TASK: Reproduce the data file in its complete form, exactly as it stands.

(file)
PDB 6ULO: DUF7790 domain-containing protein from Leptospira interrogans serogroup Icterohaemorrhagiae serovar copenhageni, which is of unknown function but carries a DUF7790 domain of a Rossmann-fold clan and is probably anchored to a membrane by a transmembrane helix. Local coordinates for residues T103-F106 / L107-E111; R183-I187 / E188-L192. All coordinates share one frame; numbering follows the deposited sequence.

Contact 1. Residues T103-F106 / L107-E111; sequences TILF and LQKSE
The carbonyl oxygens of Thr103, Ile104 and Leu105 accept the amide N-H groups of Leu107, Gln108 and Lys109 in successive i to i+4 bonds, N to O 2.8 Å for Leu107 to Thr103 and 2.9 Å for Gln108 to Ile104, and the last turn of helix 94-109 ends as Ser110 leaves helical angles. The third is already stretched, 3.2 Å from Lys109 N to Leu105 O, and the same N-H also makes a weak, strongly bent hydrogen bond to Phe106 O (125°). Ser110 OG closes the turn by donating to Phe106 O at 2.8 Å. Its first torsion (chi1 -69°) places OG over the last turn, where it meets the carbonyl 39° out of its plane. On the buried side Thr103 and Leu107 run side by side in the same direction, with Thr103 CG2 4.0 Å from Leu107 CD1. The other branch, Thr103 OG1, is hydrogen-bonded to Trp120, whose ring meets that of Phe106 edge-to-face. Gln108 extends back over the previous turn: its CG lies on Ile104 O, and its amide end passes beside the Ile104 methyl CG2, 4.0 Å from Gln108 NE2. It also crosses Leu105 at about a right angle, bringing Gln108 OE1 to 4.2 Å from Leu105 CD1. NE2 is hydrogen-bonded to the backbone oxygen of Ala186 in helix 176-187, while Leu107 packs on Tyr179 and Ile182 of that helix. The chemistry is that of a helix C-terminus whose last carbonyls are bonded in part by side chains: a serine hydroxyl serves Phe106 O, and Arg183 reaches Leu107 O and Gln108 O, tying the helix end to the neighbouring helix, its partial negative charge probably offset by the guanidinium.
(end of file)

PDB 6ULO: DUF7790 domain-containing protein from Leptospira interrogans serogroup Icterohaemorrhagiae serovar copenhageni, which is of unknown function but carries a DUF7790 domain of a Rossmann-fold clan and is probably anchored to a membrane by a transmembrane helix. Local coordinates for residues T103-F106 / L107-E111; R183-I187 / E188-L192. All coordinates share one frame; numbering follows the deposited sequence.

Contact 1. Residues T103-F106 / L107-E111; sequences TILF and LQKSE
The carbonyl oxygens of Thr103, Ile104 and Leu105 accept the amide N-H groups of Leu107, Gln108 and Lys109 in successive i to i+4 bonds, N to O 2.8 Å for Leu107 to Thr103 and 2.9 Å for Gln108 to Ile104, and the last turn of helix 94-109 ends as Ser110 leaves helical angles. The third is already stretched, 3.2 Å from Lys109 N to Leu105 O, and the same N-H also makes a weak, strongly bent hydrogen bond to Phe106 O (125°). Ser110 OG closes the turn by donating to Phe106 O at 2.8 Å. Its first torsion (chi1 -69°) places OG over the last turn, where it meets the carbonyl 39° out of its plane. On the buried side Thr103 and Leu107 run side by side in the same direction, with Thr103 CG2 4.0 Å from Leu107 CD1. The other branch, Thr103 OG1, is hydrogen-bonded to Trp120, whose ring meets that of Phe106 edge-to-face. Gln108 extends back over the previous turn: its CG lies on Ile104 O, and its amide end passes beside the Ile104 methyl CG2, 4.0 Å from Gln108 NE2. It also crosses Leu105 at about a right angle, bringing Gln108 OE1 to 4.2 Å from Leu105 CD1. NE2 is hydrogen-bonded to the backbone oxygen of Ala186 in helix 176-187, while Leu107 packs on Tyr179 and Ile182 of that helix. The chemistry is that of a helix C-terminus whose last carbonyls are bonded in part by side chains: a serine hydroxyl serves Phe106 O, and Arg183 reaches Leu107 O and Gln108 O, tying the helix end to the neighbouring helix, its partial negative charge probably offset by the guanidinium.